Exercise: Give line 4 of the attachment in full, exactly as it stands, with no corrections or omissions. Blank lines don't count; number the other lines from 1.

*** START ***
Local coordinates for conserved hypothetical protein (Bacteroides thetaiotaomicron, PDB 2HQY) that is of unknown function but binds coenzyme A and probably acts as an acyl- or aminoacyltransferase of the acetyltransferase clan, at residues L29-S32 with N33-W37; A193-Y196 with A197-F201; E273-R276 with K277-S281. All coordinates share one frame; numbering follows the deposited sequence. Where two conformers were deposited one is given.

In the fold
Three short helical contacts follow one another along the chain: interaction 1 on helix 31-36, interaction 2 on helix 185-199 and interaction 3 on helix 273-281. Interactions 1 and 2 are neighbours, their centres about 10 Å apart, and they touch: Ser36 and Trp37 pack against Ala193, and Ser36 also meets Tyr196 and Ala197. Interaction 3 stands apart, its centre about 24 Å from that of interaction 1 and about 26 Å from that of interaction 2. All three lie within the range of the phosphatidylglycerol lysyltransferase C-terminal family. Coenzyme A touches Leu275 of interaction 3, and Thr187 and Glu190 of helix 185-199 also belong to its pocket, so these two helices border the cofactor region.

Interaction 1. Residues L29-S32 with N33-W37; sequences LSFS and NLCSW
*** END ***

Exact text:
Interaction 1. Residues L29-S32 with N33-W37; sequences LSFS and NLCSW